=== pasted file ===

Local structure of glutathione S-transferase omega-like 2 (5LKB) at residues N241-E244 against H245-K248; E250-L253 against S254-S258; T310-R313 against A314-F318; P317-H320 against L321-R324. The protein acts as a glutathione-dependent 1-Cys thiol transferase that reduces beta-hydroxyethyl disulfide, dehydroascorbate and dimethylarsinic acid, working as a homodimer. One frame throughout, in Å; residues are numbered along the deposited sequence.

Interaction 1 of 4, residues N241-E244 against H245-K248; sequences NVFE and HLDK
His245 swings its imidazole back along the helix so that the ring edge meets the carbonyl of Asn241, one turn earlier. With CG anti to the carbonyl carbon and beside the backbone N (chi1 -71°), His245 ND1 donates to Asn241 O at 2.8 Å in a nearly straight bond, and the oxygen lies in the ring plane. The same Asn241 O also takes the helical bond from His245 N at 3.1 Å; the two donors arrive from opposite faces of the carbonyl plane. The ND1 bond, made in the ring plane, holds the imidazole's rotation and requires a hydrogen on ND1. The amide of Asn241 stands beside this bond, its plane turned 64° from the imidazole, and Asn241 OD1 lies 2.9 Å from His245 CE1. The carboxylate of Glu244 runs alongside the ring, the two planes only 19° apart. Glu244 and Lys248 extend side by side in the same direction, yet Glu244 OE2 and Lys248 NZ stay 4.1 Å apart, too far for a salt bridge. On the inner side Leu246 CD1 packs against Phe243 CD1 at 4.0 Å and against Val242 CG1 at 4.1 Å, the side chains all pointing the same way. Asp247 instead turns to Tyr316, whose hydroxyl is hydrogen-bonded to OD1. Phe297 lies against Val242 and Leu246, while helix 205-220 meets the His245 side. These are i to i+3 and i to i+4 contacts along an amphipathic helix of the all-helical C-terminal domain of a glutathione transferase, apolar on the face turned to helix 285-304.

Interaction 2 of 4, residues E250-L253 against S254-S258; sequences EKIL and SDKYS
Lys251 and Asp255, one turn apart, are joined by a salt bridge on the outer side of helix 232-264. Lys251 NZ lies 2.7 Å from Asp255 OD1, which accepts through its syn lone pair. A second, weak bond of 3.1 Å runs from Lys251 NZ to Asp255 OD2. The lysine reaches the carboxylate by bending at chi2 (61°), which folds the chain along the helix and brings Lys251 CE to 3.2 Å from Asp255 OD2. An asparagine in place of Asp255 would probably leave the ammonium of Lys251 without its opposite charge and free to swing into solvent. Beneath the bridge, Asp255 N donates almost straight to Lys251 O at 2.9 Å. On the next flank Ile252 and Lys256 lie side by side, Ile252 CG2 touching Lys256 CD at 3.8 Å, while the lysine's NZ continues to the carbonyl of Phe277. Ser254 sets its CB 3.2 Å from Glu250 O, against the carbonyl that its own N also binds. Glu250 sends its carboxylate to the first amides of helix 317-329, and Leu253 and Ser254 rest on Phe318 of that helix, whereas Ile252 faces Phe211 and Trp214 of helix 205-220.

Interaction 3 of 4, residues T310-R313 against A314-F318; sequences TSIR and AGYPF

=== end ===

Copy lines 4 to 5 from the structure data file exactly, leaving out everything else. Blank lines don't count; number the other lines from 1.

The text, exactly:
Interaction 2 of 4, residues E250-L253 against S254-S258; sequences EKIL and SDKYS
Lys251 and Asp255, one turn apart, are joined by a salt bridge on the outer side of helix 232-264. Lys251 NZ lies 2.7 Å from Asp255 OD1, which accepts through its syn lone pair. A second, weak bond of 3.1 Å runs from Lys251 NZ to Asp255 OD2. The lysine reaches the carboxylate by bending at chi2 (61°), which folds the chain along the helix and brings Lys251 CE to 3.2 Å from Asp255 OD2. An asparagine in place of Asp255 would probably leave the ammonium of Lys251 without its opposite charge and free to swing into solvent. Beneath the bridge, Asp255 N donates almost straight to Lys251 O at 2.9 Å. On the next flank Ile252 and Lys256 lie side by side, Ile252 CG2 touching Lys256 CD at 3.8 Å, while the lysine's NZ continues to the carbonyl of Phe277. Ser254 sets its CB 3.2 Å from Glu250 O, against the carbonyl that its own N also binds. Glu250 sends its carboxylate to the first amides of helix 317-329, and Leu253 and Ser254 rest on Phe318 of that helix, whereas Ile252 faces Phe211 and Trp214 of helix 205-220.